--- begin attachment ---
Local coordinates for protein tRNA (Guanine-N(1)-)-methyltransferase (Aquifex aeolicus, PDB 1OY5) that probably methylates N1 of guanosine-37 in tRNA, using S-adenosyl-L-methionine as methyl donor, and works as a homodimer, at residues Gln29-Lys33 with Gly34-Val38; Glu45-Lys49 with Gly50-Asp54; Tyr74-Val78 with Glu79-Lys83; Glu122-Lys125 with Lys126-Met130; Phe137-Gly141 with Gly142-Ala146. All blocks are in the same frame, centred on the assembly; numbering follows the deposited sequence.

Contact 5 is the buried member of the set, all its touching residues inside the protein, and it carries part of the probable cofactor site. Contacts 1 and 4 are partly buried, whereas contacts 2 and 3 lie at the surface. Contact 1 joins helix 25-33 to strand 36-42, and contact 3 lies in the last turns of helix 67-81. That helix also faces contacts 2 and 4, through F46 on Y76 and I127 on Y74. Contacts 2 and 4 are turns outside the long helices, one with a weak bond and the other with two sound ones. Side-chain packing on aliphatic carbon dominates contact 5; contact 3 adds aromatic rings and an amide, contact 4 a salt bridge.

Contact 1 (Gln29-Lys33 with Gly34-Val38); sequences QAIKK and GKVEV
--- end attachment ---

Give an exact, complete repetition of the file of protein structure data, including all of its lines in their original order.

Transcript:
Local coordinates for protein tRNA (Guanine-N(1)-)-methyltransferase (Aquifex aeolicus, PDB 1OY5) that probably methylates N1 of guanosine-37 in tRNA, using S-adenosyl-L-methionine as methyl donor, and works as a homodimer, at residues Gln29-Lys33 with Gly34-Val38; Glu45-Lys49 with Gly50-Asp54; Tyr74-Val78 with Glu79-Lys83; Glu122-Lys125 with Lys126-Met130; Phe137-Gly141 with Gly142-Ala146. All blocks are in the same frame, centred on the assembly; numbering follows the deposited sequence.

Contact 5 is the buried member of the set, all its touching residues inside the protein, and it carries part of the probable cofactor site. Contacts 1 and 4 are partly buried, whereas contacts 2 and 3 lie at the surface. Contact 1 joins helix 25-33 to strand 36-42, and contact 3 lies in the last turns of helix 67-81. That helix also faces contacts 2 and 4, through F46 on Y76 and I127 on Y74. Contacts 2 and 4 are turns outside the long helices, one with a weak bond and the other with two sound ones. Side-chain packing on aliphatic carbon dominates contact 5; contact 3 adds aromatic rings and an amide, contact 4 a salt bridge.

Contact 1 (Gln29-Lys33 with Gly34-Val38); sequences QAIKK and GKVEV